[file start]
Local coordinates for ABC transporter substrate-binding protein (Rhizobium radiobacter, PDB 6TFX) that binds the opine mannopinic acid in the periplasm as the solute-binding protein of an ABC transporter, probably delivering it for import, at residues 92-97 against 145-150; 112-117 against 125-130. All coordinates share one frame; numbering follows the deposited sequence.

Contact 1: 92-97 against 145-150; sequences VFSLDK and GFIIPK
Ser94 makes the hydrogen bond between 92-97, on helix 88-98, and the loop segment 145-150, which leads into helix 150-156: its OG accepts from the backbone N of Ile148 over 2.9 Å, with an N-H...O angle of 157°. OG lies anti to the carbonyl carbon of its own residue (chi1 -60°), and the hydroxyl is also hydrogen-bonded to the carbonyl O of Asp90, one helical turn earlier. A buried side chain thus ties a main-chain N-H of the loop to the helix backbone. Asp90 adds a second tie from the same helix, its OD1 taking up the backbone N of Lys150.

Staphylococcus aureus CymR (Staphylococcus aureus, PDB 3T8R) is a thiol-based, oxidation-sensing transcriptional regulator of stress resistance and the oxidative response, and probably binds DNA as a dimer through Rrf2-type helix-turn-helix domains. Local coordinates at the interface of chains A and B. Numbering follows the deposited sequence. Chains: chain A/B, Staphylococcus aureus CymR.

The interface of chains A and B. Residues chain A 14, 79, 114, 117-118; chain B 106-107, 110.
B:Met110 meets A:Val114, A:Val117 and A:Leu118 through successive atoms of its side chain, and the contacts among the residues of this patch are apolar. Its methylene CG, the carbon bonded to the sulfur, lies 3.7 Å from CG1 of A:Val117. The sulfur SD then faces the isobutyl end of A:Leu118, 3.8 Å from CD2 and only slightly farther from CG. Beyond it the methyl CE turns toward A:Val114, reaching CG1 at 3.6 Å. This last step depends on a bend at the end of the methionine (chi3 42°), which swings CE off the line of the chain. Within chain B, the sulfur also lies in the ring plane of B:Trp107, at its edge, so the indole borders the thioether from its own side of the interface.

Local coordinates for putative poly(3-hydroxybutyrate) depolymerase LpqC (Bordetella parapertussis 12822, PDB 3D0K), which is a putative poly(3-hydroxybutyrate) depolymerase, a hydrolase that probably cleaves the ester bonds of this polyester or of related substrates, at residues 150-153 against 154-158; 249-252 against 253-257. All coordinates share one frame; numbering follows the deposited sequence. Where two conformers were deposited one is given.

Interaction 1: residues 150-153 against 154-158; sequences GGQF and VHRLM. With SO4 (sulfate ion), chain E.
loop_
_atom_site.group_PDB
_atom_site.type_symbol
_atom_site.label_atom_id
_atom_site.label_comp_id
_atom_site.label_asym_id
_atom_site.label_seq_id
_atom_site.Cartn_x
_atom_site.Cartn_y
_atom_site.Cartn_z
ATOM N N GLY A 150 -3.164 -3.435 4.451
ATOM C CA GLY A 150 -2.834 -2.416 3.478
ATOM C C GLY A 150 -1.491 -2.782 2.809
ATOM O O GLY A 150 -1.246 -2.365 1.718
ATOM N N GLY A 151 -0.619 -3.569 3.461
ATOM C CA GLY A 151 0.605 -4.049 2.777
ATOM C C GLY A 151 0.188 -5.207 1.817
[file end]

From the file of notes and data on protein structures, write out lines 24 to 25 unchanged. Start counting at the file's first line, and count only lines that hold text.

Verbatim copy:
ATOM C CA GLY A 151 0.605 -4.049 2.777
ATOM C C GLY A 151 0.188 -5.207 1.817